Gun Control in the US: A Rising Debate
06-Oct-2017


Gun control is an explosive topic to discuss in the United States.

There are people lobbying for stricter gun control laws. And there are those completely opposed to it.

Invoking the ‘second amendment’ of the US Constitution, the pro-gun group argues that all Americans have the “right to keep and bear arms”.  And that their founding fathers have, in their wisdom, guaranteed the right.

But the horrific shooting in Las Vegas this week, which has caused 59 deaths(including the shooter’s) and some 500 plus injuries, has brought to the fore, once again, the debate on gun control legislation. And I think it should.  

After all, here is a man who gathered an astonishing 47 firearms, and created for himself a personal arsenal. And he had even modified 12 of his semi-automatic weapons so that they can work like automatic weapons!

And, does the US government’s legislation on guns, matter to the world? I think it does.

As I watched the video clips of this ghastly attack on news channels and websites, I realized – like probably many others have done – that I could have been one in the crowd.

And my simple enjoyment of country music - which I am personally very fond of – and my life, could have been brutally ended by a psychopath’s assault weapon.

After being at music concerts of this type - standing, clapping, and singing aloud, with friends who shared my passion - just imagining what we would have all done if we were suddenly hit by a hail of bullets, horrifies me.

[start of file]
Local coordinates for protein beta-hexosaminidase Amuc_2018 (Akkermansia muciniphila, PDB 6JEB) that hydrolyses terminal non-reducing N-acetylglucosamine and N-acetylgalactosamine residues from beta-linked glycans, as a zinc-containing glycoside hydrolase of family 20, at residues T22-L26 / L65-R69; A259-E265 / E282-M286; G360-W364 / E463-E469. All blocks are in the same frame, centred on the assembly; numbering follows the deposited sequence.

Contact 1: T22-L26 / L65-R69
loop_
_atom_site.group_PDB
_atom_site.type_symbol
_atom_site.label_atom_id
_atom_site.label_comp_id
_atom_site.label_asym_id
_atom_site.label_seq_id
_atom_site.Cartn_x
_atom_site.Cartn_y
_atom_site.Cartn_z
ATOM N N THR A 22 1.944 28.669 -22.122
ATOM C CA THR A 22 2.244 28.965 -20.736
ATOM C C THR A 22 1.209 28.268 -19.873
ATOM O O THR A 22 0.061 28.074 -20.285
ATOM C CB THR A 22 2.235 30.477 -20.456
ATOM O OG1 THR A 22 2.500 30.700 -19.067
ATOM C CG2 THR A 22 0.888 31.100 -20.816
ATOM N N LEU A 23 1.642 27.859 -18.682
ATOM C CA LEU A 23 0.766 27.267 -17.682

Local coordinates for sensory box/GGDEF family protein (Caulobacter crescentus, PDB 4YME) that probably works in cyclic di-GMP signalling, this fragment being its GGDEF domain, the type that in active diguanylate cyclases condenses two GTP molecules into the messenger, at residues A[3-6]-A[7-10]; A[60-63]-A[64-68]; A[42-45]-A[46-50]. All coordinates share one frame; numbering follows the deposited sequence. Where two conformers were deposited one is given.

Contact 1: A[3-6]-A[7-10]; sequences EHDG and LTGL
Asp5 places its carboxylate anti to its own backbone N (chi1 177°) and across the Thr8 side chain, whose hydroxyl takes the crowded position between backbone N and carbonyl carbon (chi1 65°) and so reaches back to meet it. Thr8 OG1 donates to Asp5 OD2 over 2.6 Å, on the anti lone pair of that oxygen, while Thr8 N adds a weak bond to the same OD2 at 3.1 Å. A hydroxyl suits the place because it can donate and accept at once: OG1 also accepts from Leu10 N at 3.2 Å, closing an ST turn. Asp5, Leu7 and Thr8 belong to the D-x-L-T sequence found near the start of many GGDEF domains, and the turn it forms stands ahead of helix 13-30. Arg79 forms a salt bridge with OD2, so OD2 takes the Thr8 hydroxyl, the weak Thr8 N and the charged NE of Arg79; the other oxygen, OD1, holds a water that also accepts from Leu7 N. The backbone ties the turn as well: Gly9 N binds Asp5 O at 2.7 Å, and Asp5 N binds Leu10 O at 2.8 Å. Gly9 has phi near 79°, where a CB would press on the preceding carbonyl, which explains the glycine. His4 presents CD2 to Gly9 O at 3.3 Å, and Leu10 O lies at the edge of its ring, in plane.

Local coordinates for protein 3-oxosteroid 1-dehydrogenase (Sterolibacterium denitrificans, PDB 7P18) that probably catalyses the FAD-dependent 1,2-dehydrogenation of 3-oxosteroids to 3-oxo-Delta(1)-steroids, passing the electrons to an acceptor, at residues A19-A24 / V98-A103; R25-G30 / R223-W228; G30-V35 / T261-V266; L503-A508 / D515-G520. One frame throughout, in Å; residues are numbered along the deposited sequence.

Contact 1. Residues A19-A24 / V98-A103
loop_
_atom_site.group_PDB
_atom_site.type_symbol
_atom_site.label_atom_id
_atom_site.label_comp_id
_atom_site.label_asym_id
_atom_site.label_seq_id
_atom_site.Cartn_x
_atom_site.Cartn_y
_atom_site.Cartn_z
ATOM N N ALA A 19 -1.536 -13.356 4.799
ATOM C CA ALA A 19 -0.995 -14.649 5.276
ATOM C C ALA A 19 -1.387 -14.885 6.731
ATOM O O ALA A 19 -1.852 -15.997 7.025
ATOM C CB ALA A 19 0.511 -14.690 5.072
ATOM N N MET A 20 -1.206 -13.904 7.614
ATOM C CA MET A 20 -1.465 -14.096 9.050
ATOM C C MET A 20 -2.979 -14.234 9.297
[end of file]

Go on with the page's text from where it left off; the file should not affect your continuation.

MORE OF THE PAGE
Actually, I should not imagine any such thing. But neither did those 58 people. They were alive five days ago. And today, their families are mourning their deaths.

Maybe, just a few days ago, some of them must have made exciting plans to attend the music festival. Some of them must have begged unwilling parents to let them go. They went. They saw. And they got killed.

The reason? A demented man who massacred innocent men and women.

The partners in crime? A society that made him a psychopath. And a government that allowed him to acquire those deadly weapons. Or, that’s what I think.

The main argument of those who speak in favour of the ‘right to keep and bear arms’ is this: It is not the gun at fault, but the man behind the gun. Similarly, they will argue that it is really not the truck, which ploughed into crowds, that killed people, but the man behind the wheel.

Agreed. But simple logic tells us that guns are weapons, and trucks are transport vehicles. And there should be a stricter control on the sale of guns.  

To know how the US compares with the rest of the world on gun-related deaths, I recommend an article on BBC’s website titled “America’s gun culture in 10 charts”.

It gives an international comparison of gun-related killings as a percentage of all homicides. And it shows that in USA (2016) it is 64, in Canada(2015) it is 30.5, in Australia(2013/14) it is 13, and in England and Wales (2016) it is 4.5.

The USA also is world’s number one, on ‘most guns owned by civilians’. It has around 270 million guns!

In 1791, when the second amendment was ratified,  there were no automatic assault rifles. But, this is 2017. Guns have changed, and people too.

Arguments that self-defence is necessary and that private gun ownership would desist government tyranny are causing unbridled proliferation.

If USA wants to be a good example to the world, it must address its gun culture too, by stricter legislation.


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